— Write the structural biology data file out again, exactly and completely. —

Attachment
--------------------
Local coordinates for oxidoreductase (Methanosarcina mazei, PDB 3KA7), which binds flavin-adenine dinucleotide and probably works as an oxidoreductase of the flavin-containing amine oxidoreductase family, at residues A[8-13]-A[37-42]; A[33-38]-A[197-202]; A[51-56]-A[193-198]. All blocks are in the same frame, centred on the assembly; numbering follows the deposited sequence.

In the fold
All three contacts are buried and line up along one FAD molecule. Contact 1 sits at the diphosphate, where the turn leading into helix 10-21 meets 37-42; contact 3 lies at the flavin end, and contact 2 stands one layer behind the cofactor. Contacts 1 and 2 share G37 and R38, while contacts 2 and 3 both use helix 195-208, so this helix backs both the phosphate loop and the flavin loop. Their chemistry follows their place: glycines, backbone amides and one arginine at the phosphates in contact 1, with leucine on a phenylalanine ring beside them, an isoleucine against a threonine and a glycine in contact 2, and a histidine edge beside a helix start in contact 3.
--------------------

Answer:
Local coordinates for oxidoreductase (Methanosarcina mazei, PDB 3KA7), which binds flavin-adenine dinucleotide and probably works as an oxidoreductase of the flavin-containing amine oxidoreductase family, at residues A[8-13]-A[37-42]; A[33-38]-A[197-202]; A[51-56]-A[193-198]. All blocks are in the same frame, centred on the assembly; numbering follows the deposited sequence.

In the fold
All three contacts are buried and line up along one FAD molecule. Contact 1 sits at the diphosphate, where the turn leading into helix 10-21 meets 37-42; contact 3 lies at the flavin end, and contact 2 stands one layer behind the cofactor. Contacts 1 and 2 share G37 and R38, while contacts 2 and 3 both use helix 195-208, so this helix backs both the phosphate loop and the flavin loop. Their chemistry follows their place: glycines, backbone amides and one arginine at the phosphates in contact 1, with leucine on a phenylalanine ring beside them, an isoleucine against a threonine and a glycine in contact 2, and a histidine edge beside a helix start in contact 3.